Secret Service limits sidewalk access south of White House


In March, a man scaled a fence east of the White House at night and was on the property's grounds for 16 minutes before being detained.

It may become a bit more hard to snap a ideal selfie of yourself on the southern sidewalk near the White House. Former President Barack Obama had his fair share of fence-jumpers, too.

The Secret Service says the restrictions will not obstruct or hinder the public's ability to view or photograph the White House and its grounds.

A higher fence has also been approved for the White House, she told WTOP News.

There's a plan for a significantly taller fence with "pencil point" anti-climb fixtures, but construction isn't slated to start until next year. No additional physical barriers will be installed. "It's just a few feet further back".

On the map below, the upper arc represents the old fence line; the lower arc represents the new boundary for the public. Last week, the administration announced that it would no longer release visitor logs from the White House, Trump Tower, or the president's Mar-a-Lago resort-prompting the American Civil Liberties Union (ACLU) and the watchdog group Public Citizen to question what Trump was trying to hide.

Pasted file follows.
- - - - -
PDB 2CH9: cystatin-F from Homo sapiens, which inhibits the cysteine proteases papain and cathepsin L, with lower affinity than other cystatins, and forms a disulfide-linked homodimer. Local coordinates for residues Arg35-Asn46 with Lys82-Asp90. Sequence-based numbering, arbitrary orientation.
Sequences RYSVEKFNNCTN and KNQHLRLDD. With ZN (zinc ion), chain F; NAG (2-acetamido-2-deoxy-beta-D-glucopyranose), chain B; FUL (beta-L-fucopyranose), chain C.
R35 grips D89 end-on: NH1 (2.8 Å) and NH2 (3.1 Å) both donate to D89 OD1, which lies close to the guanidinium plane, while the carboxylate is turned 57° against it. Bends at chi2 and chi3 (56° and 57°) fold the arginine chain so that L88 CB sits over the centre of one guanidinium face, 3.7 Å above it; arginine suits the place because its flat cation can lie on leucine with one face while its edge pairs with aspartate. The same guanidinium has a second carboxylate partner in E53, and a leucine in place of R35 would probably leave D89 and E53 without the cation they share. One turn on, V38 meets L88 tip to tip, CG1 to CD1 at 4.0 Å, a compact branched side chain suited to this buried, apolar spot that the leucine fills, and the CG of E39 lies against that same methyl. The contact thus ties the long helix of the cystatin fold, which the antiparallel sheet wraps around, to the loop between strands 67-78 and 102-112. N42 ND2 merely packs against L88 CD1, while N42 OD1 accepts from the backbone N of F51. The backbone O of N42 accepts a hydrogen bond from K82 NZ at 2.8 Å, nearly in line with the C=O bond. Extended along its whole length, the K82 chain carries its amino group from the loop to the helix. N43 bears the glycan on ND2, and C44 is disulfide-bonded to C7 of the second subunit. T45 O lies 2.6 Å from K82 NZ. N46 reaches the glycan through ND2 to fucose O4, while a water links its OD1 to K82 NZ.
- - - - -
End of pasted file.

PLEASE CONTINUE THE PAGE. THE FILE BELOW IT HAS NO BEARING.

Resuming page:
The incident prompted the firing of two uniformed officers on duty at the time of the late-night intrusion.

That incident prompted Julia Pierson, the first woman to lead the agency, to resign. Her successor, Joseph Clancy, retired last month after being lauded for restoring stability to the service, while guiding the agency through an unusually demanding period, stretching from the USA visit of Pope Francis, the raucous campaign season and the Trump inauguration.

Milhoan said the area provides little area for officers to maneuver. "For us being the people, and this being our house, I think we should be able to get as close as possible", said Michelle Crawford, a tourist from Mississippi.